I was very much looking forward to the next bourbon.

A representative at Hi-Spirits Ireland – a distribution company handling the Sazerac, Buffalo Trace portfolio – reached out to donate some liquid for the Blind Tasting. Much appreciated.

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Barton 1792 full collapse c/oCourier-Journal

The bottle in question also happened to hail from the Barton 1792 Distillery which recently suffered a rickhouse collapse causing much loss of bourbon & property. Although thankfully no injuries.

1792 Small Batch Bourbon.

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1792 Small Batch Bourbon c/othewhiskeynut

Again – much like the Brothership – this was a whiskey in 2 halves.

To begin with a rich, deep vanilla & burnt caramel coated the mouth leading you into a drier, cinnamon spice rye body which finished in a delightfully playful prickly heat. This ‘high rye’ bourbon pleased all present – although there was no clear overall winner on the night before the bottles were revealed. Beautiful bourbon indeed.

The final offering was more of a fun product.

Buffalo Trace White Dog Rye Mash.

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Buffalo Trace White Dog c/othewhiskeynut

This is the American equivalent of Irish Poitin. Raw un-aged whiskey.

At 62.5% this White Dog certainly packed a punch – yet was extremely palatable & very enjoyable. That familiar – slightly sour – new make nose, the oiliness on first tasting proceeding to a soft dry rye spice rounded the evening off with a bang.

Sláinte.

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My thanks to Sean’s Bar Athlone for hosting the event.

Thanks also to Hi-Spirits Ireland for the kind donation of some fabulous bottles.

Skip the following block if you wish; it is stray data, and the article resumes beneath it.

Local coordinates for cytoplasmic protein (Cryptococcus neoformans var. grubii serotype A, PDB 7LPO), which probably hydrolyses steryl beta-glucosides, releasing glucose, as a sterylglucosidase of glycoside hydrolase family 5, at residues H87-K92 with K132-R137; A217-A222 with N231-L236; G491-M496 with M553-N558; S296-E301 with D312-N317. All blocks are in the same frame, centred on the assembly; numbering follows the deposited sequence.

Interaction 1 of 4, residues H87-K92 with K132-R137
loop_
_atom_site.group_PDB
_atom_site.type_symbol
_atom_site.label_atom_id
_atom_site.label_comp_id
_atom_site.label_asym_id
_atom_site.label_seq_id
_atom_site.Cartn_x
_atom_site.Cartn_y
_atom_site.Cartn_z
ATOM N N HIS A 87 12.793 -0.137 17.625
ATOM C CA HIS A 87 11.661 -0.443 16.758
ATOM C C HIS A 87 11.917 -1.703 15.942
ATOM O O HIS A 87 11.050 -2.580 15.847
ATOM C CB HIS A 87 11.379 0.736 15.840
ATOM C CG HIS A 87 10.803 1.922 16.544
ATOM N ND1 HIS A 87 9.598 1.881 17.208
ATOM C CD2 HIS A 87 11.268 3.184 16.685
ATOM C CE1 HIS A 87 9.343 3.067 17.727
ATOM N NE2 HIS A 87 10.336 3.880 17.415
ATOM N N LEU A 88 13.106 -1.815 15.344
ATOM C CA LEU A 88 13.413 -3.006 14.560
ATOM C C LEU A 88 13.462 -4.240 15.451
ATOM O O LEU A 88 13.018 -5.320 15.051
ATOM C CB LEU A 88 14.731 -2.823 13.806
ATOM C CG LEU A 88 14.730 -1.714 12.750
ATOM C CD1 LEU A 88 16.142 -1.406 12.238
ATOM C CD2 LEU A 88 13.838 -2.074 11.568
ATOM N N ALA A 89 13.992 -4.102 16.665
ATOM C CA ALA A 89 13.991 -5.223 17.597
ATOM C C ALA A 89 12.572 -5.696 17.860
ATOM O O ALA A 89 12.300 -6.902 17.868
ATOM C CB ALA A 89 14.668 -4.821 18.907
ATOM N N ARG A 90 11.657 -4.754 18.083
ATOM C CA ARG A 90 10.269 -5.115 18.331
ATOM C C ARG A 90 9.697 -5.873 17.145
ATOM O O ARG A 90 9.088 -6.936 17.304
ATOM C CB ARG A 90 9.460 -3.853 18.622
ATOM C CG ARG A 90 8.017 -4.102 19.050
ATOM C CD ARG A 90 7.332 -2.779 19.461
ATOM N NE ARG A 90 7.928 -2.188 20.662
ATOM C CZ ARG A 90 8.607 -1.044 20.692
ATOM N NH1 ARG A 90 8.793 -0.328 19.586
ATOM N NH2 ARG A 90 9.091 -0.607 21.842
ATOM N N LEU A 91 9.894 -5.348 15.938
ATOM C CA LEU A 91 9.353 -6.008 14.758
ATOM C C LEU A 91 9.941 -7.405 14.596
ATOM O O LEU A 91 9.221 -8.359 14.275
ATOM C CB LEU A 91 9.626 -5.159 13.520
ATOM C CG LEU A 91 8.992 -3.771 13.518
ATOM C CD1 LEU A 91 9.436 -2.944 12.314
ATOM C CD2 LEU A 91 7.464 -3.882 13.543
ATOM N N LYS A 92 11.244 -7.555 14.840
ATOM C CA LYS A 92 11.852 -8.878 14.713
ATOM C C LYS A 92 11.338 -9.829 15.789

If you are interested in sampling any of the above contact either Whiskey Nut –  westmeathwhiskeyworld@eircom.net – or Sean’s Bar itself – to arrange.

 

Ballyhoo! Irish Whiskey, 43%, Single Grain.

Ballyhoo!

There are various interpretations of ballyhoo on the web, publicity, frivolity or fun. They can all be distilled to one attractive package for me however.

Ballyhoo!

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Ballyhoo Irish Whiskey c/othewhiskeynut

An Irish Whiskey released by the Connacht Whiskey Company of Ballina, County Mayo. There isn’t much information on the very attractive black bottle with distinctive embossed silver labelling – but a trip to their website here reveals a bit more.

Ballyhoo!

A single grain Irish Whiskey made with a 93% corn 7% malted barley mix distilled in a Coffey still at one un-named Irish whiskey distillery. Connacht haven’t been around long enough to release their own whiskey – yet – so this sourced grain is made elsewhere & finished in port casks at Connacht’s own facility.

Ballyhoo!

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Ballyhoo! c/othewhiskeynut

Grain whiskey doesn’t have the allure of it’s stablemate malt – which is a pity. Grain is the very backbone of the modern whiskey industry. Up to 90% of all whiskey sold worldwide contains grain as part of the mix in blended whiskey. Showcasing the best grain whiskey has to offer is always welcome in my book.

Ballyhoo!

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She got legs! c/othewhiskeynut

Pouring a glass it quickly becomes apparent this is an extremely pale whiskey. A decent amount of legs are also present. Both signifiers that no added caramel nor chill filtration have been used in this expression. Very commendable.

Ballyhoo!

At only 4 years old this is a young, fresh grain whiskey.

The nose is gentle & sweetly attractive. Soft vanillas combine with an enticing floral bouquet which probably emanates from the rather unusual – and possibly unique for a grain whiskey – port cask finish.

Ballyhoo!

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Tuath Glass & Ballyhoo! c.othewhiskeynut